Public Economics and Farmer Suicides

Theory and Policy Essays in Honor of Amaresh Bagchi

Edited by R S Deshpande and Saroj Arora Edited by M Govinda Rao and Mihir Rakshit

The essays in this volume bring out the multi-dimensional aspects of the agrarian crisis, and its impact on farmers’

Public Economics is a commemorative volume on suicides leading to public policy. A distinctive feature of

Dr Amaresh Bagchi, one of the foremost economic policy this collection is its holistic approach towards viewing

reformers of India, revered as a preeminent scholar in farm sector distress, instead of looking for isolated causes

tax policy and fiscal federalism in the country. Besides and solutions.

dealing with various important aspects of the subject of public economics and Dr Bagchi’s work—both theoretical The essays are based on the research and analyses and applied—other eminent scholars also add a personal conducted by academics and administrators from touch to the compilation. The reminiscences reveal different parts of the country. These examine the reasons Dr Bagchi, the man, as well as Dr Bagchi, the scholar.

for the growing agrarian crisis and increasing incidences of farmers’ suicides in specific regions of the country and

Dr Bagchi worked extensively on tax reforms, in particular, bring forth different shades of farm sector distress, which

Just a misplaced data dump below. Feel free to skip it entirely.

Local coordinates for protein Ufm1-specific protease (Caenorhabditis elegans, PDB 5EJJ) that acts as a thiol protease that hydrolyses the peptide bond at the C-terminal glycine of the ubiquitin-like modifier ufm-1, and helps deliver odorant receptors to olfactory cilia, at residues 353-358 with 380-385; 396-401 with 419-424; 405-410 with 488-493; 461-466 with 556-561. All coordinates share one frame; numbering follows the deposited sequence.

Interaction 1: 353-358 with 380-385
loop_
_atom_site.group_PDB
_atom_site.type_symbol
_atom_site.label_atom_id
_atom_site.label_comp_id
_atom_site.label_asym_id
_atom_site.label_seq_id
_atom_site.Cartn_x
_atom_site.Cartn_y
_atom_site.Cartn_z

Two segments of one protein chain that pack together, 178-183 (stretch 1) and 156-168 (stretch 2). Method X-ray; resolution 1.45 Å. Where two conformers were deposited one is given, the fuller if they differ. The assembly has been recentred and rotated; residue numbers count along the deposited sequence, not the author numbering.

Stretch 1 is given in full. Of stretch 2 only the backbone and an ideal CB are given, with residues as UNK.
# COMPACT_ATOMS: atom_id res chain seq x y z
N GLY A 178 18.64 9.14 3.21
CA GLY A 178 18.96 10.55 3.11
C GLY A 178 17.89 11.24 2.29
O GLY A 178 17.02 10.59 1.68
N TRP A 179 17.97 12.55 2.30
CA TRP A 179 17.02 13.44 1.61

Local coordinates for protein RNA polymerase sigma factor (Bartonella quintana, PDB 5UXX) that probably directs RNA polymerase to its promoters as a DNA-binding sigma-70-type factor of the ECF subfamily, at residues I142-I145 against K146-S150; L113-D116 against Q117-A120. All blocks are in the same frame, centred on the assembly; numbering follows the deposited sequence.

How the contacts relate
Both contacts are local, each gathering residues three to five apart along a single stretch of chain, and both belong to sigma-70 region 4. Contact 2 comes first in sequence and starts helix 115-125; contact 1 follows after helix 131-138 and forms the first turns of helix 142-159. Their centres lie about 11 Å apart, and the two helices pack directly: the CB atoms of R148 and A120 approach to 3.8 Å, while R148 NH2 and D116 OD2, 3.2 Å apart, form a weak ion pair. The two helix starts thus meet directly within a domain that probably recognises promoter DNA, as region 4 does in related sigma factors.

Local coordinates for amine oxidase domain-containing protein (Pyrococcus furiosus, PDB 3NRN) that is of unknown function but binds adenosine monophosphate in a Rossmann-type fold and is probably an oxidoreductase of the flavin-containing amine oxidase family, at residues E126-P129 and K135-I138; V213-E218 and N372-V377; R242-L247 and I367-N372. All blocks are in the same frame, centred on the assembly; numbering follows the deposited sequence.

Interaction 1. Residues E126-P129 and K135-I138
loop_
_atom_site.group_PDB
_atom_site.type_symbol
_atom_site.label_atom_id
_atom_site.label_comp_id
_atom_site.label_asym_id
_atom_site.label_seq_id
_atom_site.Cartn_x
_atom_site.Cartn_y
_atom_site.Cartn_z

the introduction of Value Added Tax. The essays in this in turn, leads to a better understanding of the situation.

volume critically analyse and discuss various issues The compilation also attempts to define a systematic

related to tax system reform in the developing world and policy line.

review the fiscal federalism literature from a developing and transitional country perspective.

Land Reforms in India, Volume 12 2010 / 464 pages / C 895 (cloth) 2010 / 364 pages / C 795 (cloth)

www.sagepub.inLos Angeles „ London „ New Delhi „ Singapore „Washington DC

january 1, 2011 vol xlvi no 1

Economic Political Weekly

Dear Reader,

To continue reading, become a subscriber.

Explore our attractive subscription offers.

Click here


To gain instant access to this article (download).

Pay INR 50.00

(Readers in India)

Pay $ 6.00

(Readers outside India)

Back to Top